Harry Mitchell (Roy Scheider) is a successful industrialist living in the suburbs of Los Angeles whose wife Barbara (Ann-Margret) is running for city council while he is having an affair. Harry is confronted by three blackmailers demanding $105,000 for a videotape of him and his mistress, Cini (Kelly Preston).
Because of his wife's political aspirations, he can't go to the police. Harry's lawyer advises him that paying the blackmailers won't likely make them go away, so he refuses to pay. The criminals up the ante by murdering Cini and framing Harry for the murder, demanding $105,000 a year for the rest of his life to keep the evidence they have on him under wraps.
Harry opens his financial records to one of them with a background in accounting, Alan Raimy (John Glover). Seeing that their mark owes money to the government and cannot afford the $105,000, Raimy agrees to accept Harry's counter offer of $52,000, at least as a first payment. Harry then turns the blackmailers against one another, putting his wife's life in grave danger in the process.
- Roy Scheider as Harry Mitchell
- Ann-Margret as Barbara Mitchell
- Vanity as Doreen
- John Glover as Alan Raimy
- Clarence Williams III as Bobby Shy
- Kelly Preston as Cini
- Robert Trebor as Leo Franks
- Doug McClure as Mark Arveson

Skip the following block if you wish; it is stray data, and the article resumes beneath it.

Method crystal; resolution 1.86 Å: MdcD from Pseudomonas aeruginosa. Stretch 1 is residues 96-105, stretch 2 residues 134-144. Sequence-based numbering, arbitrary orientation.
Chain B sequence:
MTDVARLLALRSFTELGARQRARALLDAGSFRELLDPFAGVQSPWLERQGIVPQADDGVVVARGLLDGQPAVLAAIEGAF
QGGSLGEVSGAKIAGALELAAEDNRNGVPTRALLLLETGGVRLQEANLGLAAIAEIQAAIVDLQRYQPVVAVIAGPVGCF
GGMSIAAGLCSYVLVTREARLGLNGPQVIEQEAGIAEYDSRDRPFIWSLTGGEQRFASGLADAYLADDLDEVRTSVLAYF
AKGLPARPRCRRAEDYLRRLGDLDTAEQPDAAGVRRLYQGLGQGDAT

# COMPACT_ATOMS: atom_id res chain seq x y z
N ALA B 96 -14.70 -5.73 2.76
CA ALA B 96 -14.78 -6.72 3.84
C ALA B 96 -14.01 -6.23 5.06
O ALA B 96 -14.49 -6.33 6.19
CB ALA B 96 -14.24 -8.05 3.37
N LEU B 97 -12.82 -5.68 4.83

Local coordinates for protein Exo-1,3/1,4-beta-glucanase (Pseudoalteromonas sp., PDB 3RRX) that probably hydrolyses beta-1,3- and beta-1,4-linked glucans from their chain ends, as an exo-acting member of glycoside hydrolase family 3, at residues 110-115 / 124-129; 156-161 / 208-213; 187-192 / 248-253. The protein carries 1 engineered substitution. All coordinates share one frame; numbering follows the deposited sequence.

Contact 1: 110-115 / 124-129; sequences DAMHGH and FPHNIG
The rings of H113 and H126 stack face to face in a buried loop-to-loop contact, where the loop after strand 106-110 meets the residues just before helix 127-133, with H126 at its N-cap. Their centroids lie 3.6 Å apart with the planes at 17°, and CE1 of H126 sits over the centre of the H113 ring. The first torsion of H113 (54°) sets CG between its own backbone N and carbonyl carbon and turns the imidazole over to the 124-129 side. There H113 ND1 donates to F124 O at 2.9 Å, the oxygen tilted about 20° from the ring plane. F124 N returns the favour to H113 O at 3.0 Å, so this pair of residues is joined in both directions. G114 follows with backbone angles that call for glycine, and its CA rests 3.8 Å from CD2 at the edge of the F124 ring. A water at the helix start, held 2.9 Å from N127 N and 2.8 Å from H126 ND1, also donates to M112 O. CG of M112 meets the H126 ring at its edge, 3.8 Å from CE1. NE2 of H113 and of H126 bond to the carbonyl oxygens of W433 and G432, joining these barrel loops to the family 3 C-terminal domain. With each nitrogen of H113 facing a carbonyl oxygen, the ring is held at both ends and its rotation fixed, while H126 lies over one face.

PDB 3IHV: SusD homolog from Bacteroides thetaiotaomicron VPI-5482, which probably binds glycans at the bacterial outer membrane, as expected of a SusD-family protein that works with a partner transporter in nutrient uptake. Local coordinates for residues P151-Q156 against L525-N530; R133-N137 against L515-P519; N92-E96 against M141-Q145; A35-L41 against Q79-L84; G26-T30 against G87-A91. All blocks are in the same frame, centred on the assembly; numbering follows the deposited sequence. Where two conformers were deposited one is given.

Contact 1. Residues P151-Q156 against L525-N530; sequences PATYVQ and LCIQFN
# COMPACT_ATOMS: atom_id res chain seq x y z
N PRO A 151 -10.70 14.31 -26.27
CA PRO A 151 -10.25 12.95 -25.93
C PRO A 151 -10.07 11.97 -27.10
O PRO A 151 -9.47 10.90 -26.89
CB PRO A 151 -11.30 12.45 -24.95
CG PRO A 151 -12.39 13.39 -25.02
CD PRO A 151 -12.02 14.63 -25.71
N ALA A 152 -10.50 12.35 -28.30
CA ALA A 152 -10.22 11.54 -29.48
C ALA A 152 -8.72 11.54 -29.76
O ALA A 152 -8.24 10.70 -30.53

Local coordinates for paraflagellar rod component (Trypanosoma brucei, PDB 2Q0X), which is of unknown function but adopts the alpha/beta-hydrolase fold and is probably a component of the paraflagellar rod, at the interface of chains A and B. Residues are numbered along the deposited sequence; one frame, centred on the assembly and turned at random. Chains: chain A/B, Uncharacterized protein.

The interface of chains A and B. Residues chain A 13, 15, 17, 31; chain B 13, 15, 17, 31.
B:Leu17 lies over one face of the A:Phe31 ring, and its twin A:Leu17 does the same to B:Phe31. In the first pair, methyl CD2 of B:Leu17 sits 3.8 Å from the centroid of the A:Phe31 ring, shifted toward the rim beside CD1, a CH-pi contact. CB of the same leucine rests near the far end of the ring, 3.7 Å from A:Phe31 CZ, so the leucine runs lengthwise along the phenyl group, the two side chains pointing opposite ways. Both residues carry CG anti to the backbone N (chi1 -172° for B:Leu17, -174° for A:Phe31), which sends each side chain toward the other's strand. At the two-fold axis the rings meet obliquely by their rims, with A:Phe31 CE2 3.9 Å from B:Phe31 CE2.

The film is regarded as reasonably close to Elmore Leonard's original novel, except that it is set in Los Angeles instead of Detroit. Also, in the novel the Harry Mitchell character is having problems with the labor force at his business in addition to the main blackmail/kidnap plot.
The movie gained mixed reviews. On the one hand, Patrick Goldstein, writing in the Los Angeles Times, described it as "a dull, plodding thriller that finds Mitchell in a deadly war with a trio of crazed blackmailers." On the other hand, Roger Ebert, writing in the Chicago Sun-Times, claimed it "provides us with the best, most reprehensible villain of the year and uses his vile charm as the starting point for a surprisingly good film. ... This is a well-crafted movie by a man who knows how to hook the audience with his story; it's Frankenheimer's best work in years." The New York Times film critic Janet Maslin described it as "fast-paced, lurid, exploitative and loaded with malevolent energy. John Frankenheimer, who directed, hasn't done anything this darkly entertaining since 'Black Sunday.'"
The movie debuted poorly at the box office.